Will Osborne’s clear strategy affect the outcome of the General Election?

19 March 2015, Blog

It is staggering to think that in 1947 a Chancellor of the Exchequer was forced to resign for leaking parts of his budget to a journalist in members lobby a few minutes before the speech was given. Hugh Dalton did the “honourable” thing and tendered his resignation. Things are rather different now – parts of today’s Budget speech, around pension annuities for example, had been leaked to the press more than a week ago.

In his 6th Budget speech, George Osborne’s strategy was clear – to demonstrate that the years of austerity undertaken by the Coalition Government have materially improved the state of the economy. Ed Miliband’s argument was also apparent – to argue that the economic improvement of recent months has not translated into the “real world”. This has been the dividing line between the main parties for some time now –  and explains why George Osborne tried to argue that “living standards” have improved since 2010.

So what was in the Budget that might affect the outcome of the General Election? Well, the changes to ISAs to encourage first time buyers save for a deposit is certainly designed to help the Tories appeal to the younger generation. The changes to pension annuities are certainly yet another attempt to appeal to pensioners – who of course are much more likely to vote than any other age group. The Lib Dems will argue that they have demonstrated their influence in Government by the raising, again, of the personal tax allowance threshold.

The small print of the Budget Red Book is always the crucial document to study – often more so than the Chancellor’s speech in the House of Commons. There is for example additional investment announced for children mental health services (£118m to ensure all children and young people have access to the treatment they require) and more support for veterans who are more likely than most to suffer from mental illness.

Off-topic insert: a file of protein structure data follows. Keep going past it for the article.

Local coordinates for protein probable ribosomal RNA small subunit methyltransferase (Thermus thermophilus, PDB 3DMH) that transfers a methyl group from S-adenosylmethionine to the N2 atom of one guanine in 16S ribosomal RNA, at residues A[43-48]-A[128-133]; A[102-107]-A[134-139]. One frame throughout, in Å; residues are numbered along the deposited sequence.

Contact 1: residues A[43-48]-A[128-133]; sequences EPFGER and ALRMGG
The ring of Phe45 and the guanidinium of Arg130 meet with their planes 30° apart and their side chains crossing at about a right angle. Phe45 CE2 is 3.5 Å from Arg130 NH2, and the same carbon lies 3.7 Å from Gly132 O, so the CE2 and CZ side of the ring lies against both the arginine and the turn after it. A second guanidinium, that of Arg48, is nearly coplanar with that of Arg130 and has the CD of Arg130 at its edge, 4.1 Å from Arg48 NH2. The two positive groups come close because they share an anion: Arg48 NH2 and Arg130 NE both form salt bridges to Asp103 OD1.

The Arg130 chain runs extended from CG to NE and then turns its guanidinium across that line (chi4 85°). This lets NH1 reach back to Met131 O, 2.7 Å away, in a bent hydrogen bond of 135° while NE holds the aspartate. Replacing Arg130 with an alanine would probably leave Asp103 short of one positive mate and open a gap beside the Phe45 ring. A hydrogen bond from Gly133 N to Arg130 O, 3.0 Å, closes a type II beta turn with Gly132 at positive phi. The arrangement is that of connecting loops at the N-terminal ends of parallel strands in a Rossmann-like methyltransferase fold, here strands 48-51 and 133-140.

Labour will undoubtedly argue that the Tories plans to reduce and eliminate the deficit are too fast. During his speech today Osborne sought to “shut down” Ed Balls’ argument that the Tories plan to reduce the size of the state to 1930s levels. Under the revised plans that Osborne has to run a smaller surplus in 2019-2020, the Tories will argue that their plans would be to take the size of the state back to a level last seen in 2000 (when Ed Balls and Miliband were Labour Special Advisers to Gordon Brown).

Where are the Lib Dems in all of this? In a parliamentary first, Danny Alexander will present a separate Lib Dem mini budget to Parliament later this week that will set out their stall. It will be interesting to see how many Conservative MPs turn out to support that.

Many were predicting the Budget would be a “game changer” and the last opportunity that Osborne and Cameron had to shift public opinion and secure an overall Conservative majority. The polls in the coming days will be pored over for any evidence that the Budget has reached beyond SW1.